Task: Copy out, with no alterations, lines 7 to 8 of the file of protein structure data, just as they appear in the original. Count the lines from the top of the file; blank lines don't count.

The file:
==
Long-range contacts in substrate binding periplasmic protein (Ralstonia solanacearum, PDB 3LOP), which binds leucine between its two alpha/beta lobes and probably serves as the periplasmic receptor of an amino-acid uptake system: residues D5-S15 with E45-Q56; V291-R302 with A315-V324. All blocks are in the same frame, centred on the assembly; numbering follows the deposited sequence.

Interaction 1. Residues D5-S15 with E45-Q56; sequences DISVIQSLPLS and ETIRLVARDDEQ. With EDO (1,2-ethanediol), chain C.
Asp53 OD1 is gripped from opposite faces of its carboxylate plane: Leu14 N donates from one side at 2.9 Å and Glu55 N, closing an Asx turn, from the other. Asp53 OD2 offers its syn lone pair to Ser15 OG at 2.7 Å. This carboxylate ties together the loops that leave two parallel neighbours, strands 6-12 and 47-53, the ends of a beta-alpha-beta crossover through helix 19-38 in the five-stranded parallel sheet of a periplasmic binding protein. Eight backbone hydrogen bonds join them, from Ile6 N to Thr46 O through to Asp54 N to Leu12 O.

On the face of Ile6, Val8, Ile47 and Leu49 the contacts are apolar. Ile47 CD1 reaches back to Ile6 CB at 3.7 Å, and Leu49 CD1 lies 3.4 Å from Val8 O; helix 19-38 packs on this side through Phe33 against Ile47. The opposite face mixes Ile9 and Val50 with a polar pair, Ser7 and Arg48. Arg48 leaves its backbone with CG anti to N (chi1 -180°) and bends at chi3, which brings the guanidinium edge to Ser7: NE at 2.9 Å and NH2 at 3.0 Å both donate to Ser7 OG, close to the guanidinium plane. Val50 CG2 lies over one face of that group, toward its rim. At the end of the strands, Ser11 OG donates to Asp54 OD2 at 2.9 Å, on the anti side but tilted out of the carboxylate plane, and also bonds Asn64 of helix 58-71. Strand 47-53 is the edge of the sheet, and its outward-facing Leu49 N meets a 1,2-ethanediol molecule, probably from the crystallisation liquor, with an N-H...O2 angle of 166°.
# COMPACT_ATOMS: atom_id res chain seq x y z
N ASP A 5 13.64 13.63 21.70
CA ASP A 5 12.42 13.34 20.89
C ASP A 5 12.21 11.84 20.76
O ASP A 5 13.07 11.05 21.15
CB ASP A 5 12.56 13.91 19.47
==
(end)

CA ASP A 5 12.42 13.34 20.89
C ASP A 5 12.21 11.84 20.76